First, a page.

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How a Mali band changed the face of world music - Dazed

Text: Kemi Alemoru

These photographs tell the story of the African and Latin musicians that blended together Malian sounds with Cuban rhythm during the time of decolonisation and Fidel Castro


© Malick Sidibé (Arles Photo Festival)


There’s nothing quite like a swinging 60s coming of age tale, better yet a snapshot of ‘Swinging Bamako’, Mali’s capital and a group of young musicians that made their mark on both African and Latin music.

Known for their musical prowess, a young group of Malians set sail for Cuba to study the fundamentals of musical theory; Malick Sidibé’s work captures the group’s story of adventure, creativity, and cultural fusion. As part of the “Africa Pop” section of the Arles Photography Festival, Las Maravillas de Mali’s unique history will be exhibited from 4 July to 25 September.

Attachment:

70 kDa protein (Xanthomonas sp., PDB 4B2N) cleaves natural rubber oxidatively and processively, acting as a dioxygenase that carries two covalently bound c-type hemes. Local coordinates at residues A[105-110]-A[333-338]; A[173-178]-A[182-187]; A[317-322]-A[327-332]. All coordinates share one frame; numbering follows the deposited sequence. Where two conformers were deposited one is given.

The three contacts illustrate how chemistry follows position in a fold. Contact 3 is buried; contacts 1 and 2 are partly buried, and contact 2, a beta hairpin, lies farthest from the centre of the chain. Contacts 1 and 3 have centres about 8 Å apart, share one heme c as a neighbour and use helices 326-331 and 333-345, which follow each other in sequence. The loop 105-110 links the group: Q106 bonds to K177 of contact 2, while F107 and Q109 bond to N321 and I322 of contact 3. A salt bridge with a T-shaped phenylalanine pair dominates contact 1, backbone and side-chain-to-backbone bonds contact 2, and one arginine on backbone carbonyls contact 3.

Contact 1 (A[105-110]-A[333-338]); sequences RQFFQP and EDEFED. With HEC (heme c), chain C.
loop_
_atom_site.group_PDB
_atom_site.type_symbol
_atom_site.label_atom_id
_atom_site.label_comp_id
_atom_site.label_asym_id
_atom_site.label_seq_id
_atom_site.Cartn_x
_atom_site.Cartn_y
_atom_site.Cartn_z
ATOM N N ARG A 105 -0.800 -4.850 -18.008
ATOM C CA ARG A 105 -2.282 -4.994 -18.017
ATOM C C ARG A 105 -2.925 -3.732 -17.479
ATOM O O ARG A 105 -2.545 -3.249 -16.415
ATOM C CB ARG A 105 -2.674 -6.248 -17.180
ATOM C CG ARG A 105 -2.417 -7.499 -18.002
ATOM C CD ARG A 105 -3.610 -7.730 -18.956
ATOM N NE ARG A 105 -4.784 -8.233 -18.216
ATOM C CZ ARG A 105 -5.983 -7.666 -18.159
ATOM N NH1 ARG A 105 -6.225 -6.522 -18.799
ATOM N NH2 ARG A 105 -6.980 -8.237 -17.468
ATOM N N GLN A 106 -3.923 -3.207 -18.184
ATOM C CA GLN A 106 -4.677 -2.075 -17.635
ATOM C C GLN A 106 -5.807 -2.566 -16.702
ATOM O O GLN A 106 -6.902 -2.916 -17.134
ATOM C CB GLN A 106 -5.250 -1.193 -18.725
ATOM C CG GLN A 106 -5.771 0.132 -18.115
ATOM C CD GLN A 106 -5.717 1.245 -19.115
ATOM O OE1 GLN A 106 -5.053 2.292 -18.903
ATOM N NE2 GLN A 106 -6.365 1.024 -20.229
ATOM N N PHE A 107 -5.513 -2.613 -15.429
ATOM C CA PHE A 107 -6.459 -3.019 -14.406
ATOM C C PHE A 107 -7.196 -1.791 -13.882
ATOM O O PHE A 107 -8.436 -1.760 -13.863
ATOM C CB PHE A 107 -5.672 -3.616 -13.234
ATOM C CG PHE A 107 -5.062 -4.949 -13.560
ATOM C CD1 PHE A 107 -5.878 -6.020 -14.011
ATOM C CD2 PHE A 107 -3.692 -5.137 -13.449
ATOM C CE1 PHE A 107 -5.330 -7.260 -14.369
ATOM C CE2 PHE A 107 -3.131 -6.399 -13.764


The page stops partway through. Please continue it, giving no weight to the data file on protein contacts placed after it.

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“The only band to sing in Spanish, Bambara and French. Mingling Cuban influences and traditional Malian sounds, they define that which is now known as world music”– Richard Minier, exhibition's curator

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How a Mali band changed the face of world music - Dazed - © 2010-2017 The Contemporary African Art Collection - Contact Caacart - Seydou Keita Photographer, the official website, new, click here